Clay Aiken praises Trump administration over global LGBTQ initiative


Former “American Idol” star and one-time North Carolina congressional candidate Clay Aiken is praising the Trump administration’s new effort to end the criminalization of homosexuality in dozens of countries around the world.

Aiken told Hill.TV’s “Rising” that President Trump’s recently announced global push signals a step in the right direction, saying those on the left and in the LGBTQ community should be “thankful” and “happy” about the new campaign.

“This movement to try to decriminalize homosexuality around the world is overdue,” Aiken told Hill.TV’s Krystal Ball and Buck Sexton.

“Previous administrations have done some work for it, but for the administration to make an active point of trying to at least bring attention to it … is something that people in the LGBTQ community, people on the left side of the aisle should be thankful for and be happy about,” he continued.

Aiken added that just because he disagrees with the administration doesn’t mean he’s going to “shout and argue that what they’re doing in this one instance is something that we should be critical of.”

The Trump administration last week announced that it was launching a campaign to end bans on homosexuality worldwide.

According to a report by the International Lesbian, Gay, Bisexual, Trans and Intersex Association, 71 countries still criminalize homosexuality and being gay is punishable by death in eight, including in Iran, Saudi Arabia and Yemen.

U.S. Ambassador to Germany Richard Grenell, who is the highest-profile openly gay person in the Trump administration, is leading the effort. NBC News reported that Grenell kicked off the initiative last week in Berlin and plans to fly LGBTQ activists from across Europe to discuss a strategy for the plan.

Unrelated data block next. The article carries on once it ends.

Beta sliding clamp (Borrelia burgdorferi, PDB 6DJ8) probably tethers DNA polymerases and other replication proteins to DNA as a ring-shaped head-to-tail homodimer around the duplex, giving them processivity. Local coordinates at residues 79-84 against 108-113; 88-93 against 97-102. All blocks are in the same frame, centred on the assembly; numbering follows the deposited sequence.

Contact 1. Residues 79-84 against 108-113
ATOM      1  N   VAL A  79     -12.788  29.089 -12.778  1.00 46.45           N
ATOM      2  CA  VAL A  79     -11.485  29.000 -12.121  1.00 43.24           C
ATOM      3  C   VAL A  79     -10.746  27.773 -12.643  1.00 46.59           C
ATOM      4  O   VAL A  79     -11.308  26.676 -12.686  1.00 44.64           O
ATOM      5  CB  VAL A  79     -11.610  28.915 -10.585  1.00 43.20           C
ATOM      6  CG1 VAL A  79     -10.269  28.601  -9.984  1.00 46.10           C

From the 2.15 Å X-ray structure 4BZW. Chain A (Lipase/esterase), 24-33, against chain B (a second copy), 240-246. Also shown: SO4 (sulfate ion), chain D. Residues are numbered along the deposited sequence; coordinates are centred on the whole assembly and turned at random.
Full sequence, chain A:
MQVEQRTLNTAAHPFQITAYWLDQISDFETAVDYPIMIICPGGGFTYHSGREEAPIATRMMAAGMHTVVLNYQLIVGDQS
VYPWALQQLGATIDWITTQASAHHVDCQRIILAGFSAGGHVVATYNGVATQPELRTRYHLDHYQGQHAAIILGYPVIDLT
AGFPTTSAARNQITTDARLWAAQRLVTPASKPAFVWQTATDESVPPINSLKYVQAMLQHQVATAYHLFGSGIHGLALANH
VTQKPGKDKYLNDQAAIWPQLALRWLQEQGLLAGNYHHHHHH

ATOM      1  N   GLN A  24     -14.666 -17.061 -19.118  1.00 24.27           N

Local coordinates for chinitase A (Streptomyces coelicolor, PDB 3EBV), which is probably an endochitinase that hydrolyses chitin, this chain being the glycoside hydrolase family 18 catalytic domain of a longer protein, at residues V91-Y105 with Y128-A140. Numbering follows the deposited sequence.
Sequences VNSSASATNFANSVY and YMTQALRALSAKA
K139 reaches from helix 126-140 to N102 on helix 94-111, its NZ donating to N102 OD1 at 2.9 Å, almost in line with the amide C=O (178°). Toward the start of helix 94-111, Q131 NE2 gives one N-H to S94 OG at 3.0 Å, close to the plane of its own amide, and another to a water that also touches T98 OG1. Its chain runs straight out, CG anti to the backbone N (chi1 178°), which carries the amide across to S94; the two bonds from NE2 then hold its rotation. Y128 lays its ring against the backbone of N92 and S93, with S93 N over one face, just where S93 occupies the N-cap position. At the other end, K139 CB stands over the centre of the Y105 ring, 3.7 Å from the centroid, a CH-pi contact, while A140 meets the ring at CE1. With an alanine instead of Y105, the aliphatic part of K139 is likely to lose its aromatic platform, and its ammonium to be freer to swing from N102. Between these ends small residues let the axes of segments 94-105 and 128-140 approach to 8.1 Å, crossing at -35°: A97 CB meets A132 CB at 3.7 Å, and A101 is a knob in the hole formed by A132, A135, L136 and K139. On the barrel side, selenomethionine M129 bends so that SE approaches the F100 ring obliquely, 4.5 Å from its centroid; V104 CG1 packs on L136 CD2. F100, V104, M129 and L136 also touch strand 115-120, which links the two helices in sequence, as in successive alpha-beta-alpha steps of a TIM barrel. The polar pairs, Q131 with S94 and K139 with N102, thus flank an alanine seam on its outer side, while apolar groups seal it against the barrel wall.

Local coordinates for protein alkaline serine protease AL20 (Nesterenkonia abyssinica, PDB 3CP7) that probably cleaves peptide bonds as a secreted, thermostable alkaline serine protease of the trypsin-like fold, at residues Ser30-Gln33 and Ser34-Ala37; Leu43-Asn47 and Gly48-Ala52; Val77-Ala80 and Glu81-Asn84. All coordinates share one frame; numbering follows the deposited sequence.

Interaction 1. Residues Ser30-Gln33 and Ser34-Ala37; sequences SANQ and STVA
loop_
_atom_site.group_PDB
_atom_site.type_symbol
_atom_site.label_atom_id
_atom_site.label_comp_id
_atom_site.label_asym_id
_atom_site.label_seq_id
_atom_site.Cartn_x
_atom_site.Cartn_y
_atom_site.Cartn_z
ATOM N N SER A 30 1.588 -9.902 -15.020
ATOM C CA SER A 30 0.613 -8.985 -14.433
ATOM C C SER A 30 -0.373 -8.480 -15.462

But the global campaign has received some criticism from those in the LGBTQ community.

Out Magazine called Trump’s decriminalization campaign, which centers on countries mostly in the Middle East, Africa and the Caribbean, an “old racist tactic.” The opinion piece said the plan is yet another instance of the right using LGBTQ people as a “pawn to amass power and intact its own agenda.”

“I don’t know what the motivation for the Trump administration is, I don’t know what that article said, but at the end of the day, if something gets done positively, I’m not going to try to stand in the way [of] it with criticism,” Aiken told Hill.TV in reference to the Out post.

Aiken emphasized that so far the Trump administration has yet to taken any concrete steps.

“This president has shown in many places a willingness to speak about certain things and not take action on them,” he said. “But until I’ve seen some actual work on that, I’m going to reserve judgment and simply say that I think it’s nice that we’re actually talking about it.” 

A few days after the announcement, Trump appeared unaware about his own administration’s plan to decriminalize homosexuality around the world. When asked about the new push by a reporter in the Oval Office, Trump said, “I don’t know which report you’re talking about — we have many reports.” 

The Trump administration’s record on LGBTQ rights at home, meanwhile, is mixed.

During his acceptance speech at the 2016 Republican National Convention, Trump became the first Republican presidential nominee to mention gay rights.

But since taking office, Trump has rolled back on a number of LGBTQ protections.

In 2018, he asked the Supreme Court to fast-track a ruling that would effectively ban transgender service members.

In a 5-4 decision, the high court granted the Trump administration in January the ability to temporarily enforce restrictions on transgender people serving in the military. But, since one injunction still remains in place, the policy has yet to go into effect.

—Tess Bonn

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